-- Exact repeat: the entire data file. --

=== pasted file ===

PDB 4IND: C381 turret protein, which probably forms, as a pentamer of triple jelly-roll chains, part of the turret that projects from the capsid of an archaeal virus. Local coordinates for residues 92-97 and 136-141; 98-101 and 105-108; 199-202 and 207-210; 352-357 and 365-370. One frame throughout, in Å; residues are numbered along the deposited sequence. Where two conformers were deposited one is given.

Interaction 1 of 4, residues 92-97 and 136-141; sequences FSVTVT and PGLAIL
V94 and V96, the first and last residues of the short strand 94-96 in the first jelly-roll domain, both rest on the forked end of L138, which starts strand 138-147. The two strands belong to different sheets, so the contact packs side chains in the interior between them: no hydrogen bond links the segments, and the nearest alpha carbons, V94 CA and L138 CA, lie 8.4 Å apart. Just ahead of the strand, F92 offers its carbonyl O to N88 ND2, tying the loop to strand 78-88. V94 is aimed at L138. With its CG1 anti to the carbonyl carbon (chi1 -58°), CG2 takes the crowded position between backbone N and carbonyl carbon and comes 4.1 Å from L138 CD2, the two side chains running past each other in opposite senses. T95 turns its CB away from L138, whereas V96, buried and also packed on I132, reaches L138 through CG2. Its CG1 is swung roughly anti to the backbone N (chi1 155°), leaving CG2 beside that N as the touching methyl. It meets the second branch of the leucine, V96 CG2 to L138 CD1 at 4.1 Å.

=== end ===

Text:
PDB 4IND: C381 turret protein, which probably forms, as a pentamer of triple jelly-roll chains, part of the turret that projects from the capsid of an archaeal virus. Local coordinates for residues 92-97 and 136-141; 98-101 and 105-108; 199-202 and 207-210; 352-357 and 365-370. One frame throughout, in Å; residues are numbered along the deposited sequence. Where two conformers were deposited one is given.

Interaction 1 of 4, residues 92-97 and 136-141; sequences FSVTVT and PGLAIL
V94 and V96, the first and last residues of the short strand 94-96 in the first jelly-roll domain, both rest on the forked end of L138, which starts strand 138-147. The two strands belong to different sheets, so the contact packs side chains in the interior between them: no hydrogen bond links the segments, and the nearest alpha carbons, V94 CA and L138 CA, lie 8.4 Å apart. Just ahead of the strand, F92 offers its carbonyl O to N88 ND2, tying the loop to strand 78-88. V94 is aimed at L138. With its CG1 anti to the carbonyl carbon (chi1 -58°), CG2 takes the crowded position between backbone N and carbonyl carbon and comes 4.1 Å from L138 CD2, the two side chains running past each other in opposite senses. T95 turns its CB away from L138, whereas V96, buried and also packed on I132, reaches L138 through CG2. Its CG1 is swung roughly anti to the backbone N (chi1 155°), leaving CG2 beside that N as the touching methyl. It meets the second branch of the leucine, V96 CG2 to L138 CD1 at 4.1 Å.